After earthquake, trade blockades pose new threat to Nepal's economy
Political unrest since late September in Nepal has culminated in the obstruction of trade and transit, which will have a significant impact on post-quake GDP growth.
Political unrest in Nepal’s Terai region in the run-up to and following the introduction of the new constitution on September 20 has led to the obstruction of trade, something that is having a significant impact on the country’s economy.
The Terai-based parties’ agitation has resulted in serious disruption of imports of major commodities such as petroleum products, including cooking gas, construction and industrial raw materials and other essentials. The resulting acute shortage of petroleum products is the most serious problem.
Although the government has initiated political and diplomatic negotiations, it remains unclear how soon the stalemate will be resolved.
The Terai unrest and the trade and transit obstruction will have a major adverse impact on GDP growth at least in fiscal year (FY) 2016, beyond the impact of the earthquake. GDP grew by 5.2% to $19.8 billion in FY2014, according to ADB. Nepal is the fifth largest economy among the eight South Asian countries, in terms of the size of GDP. Nepal’s trade with and through India accounts for about 90% of its total trade, and overland trade with China has not yet been fully restored since the April earthquake.
In particular, the acute shortage of petroleum products has had a widespread impact on virtually all economic activities, including the construction of key infrastructure facilities: hydropower, roads, airports, and water projects. Post-earthquake reconstruction activities are not yet in full swing. Petroleum products are imported solely from India, and only 10-20% of the country’s requirements are currently being met.
Clearly, growth in FY2016—which ends next July—will be lower than previously forecast, though the extent of the reduction will depend on how long the current situation continues. New growth forecasts can be drawn up based on two possible scenarios:
- An updated baseline scenario, which assumes that the Terai unrest and trade and transit obstruction will be resolved by mid-January 2016 (the first half of FY2016) and that economic activities and the affected sectors will gradually recover during the second half of the fiscal year, along with the initiation and pick-up of post-earthquake reconstruction activities.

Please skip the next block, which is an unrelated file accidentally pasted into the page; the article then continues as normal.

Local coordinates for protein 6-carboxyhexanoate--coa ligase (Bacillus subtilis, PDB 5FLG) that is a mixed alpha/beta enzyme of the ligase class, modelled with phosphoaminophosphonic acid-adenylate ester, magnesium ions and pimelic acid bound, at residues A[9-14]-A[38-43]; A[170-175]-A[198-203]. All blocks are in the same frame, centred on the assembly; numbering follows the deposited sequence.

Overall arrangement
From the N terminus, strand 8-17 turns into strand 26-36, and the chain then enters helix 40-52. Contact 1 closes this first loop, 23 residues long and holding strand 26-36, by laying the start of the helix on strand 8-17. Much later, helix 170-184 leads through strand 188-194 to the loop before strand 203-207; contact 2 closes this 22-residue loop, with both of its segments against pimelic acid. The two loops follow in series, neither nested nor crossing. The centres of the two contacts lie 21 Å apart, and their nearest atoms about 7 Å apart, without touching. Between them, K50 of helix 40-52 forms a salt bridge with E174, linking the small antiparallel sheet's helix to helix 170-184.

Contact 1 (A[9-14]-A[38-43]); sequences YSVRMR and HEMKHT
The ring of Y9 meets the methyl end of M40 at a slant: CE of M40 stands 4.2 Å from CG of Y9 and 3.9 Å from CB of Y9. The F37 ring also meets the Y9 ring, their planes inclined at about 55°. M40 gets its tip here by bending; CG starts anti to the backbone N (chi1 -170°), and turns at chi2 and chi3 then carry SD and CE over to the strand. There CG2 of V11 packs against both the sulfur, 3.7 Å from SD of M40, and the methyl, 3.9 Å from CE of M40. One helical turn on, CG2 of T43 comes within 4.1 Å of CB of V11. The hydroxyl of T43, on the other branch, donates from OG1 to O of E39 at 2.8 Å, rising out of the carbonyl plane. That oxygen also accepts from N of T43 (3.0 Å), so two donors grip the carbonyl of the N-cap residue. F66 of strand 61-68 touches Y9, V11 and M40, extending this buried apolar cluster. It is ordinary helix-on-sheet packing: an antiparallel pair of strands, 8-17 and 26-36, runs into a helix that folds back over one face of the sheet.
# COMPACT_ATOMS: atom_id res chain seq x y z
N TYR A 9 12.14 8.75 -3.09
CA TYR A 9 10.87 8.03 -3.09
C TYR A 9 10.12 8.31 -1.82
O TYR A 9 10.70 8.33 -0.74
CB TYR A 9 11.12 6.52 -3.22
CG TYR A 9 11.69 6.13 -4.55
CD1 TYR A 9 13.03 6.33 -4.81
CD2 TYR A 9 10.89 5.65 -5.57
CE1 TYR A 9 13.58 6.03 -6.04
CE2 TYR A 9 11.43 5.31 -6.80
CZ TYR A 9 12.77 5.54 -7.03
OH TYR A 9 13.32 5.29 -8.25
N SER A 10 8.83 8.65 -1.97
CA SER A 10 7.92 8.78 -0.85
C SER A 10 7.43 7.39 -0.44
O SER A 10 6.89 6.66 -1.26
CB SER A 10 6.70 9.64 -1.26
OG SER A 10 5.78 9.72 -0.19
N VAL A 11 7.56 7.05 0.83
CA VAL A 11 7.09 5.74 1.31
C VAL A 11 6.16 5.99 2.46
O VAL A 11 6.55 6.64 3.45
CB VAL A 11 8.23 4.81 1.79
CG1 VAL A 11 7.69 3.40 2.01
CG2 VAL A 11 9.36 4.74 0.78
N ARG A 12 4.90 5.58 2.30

- A less optimistic scenario that assumes the stalemate continues into the second half of the fiscal year.
Under the baseline scenario, growth in FY2016 will likely decelerate to about 1.8%, compared to the earlier baseline projection of 4.5%. Under the less optimistic scenario, growth could turn negative to about -0.7%.
- Growth in the agriculture sector, which accounts for a third of GDP, will decelerate to about 0.5% under the updated baseline scenario due to inadequate monsoon rainfall, a shortage of chemical fertilizers and the impact of fuel shortages on the harvesting of paddy and maize, causing an estimated 5-10% reduction in the output of the crops, respectively from last year’s levels. If the current stalemate persists beyond the winter season, the winter crop (mainly wheat) could also be significantly affected, resulting in a contraction of about 0.7% for the sector in FY2016.
- Growth in the industry sector (about 15% of GDP) will decelerate to about 1.3% from the earlier projection of 7.3% because of the closure and reduced output of manufacturing industries in Terai and other parts of the country. The impact on the overall sector will, however, be more severe, with a 2.2% contraction likely if the stalemate continues into the second half of the year.
- Growth in the services sector, representing 52% percent of GDP, will likely decline to about 2.8% under the updated baseline scenario, from the earlier projection of 5.3%. All key subsectors—including wholesale and retail trade; transport; hotel and restaurant businesses; and financial intermediation—have been adversely affected by the fuel shortage. The services sector could experience virtually zero growth in FY2016 if the crisis continues into the second half of the year. Subsectors such as education and health could be significantly affected under this less optimistic scenario, in view of the continued closure of schools and emerging shortage of medical supplies.
To reduce the impact of the crisis, it is critical to initiate and accelerate the post-earthquake reconstruction programs by establishing a national reconstruction authority and instituting other necessary budget execution and implementation arrangements. Although somewhat late, the National Planning Commission’s recent initiative to kick-start reconstruction activities should help in this regard. It would also be important to accelerate economic reforms announced as part of the government's FY2015 budget, particularly those aimed at promoting private sector investment and scaling up public capital spending.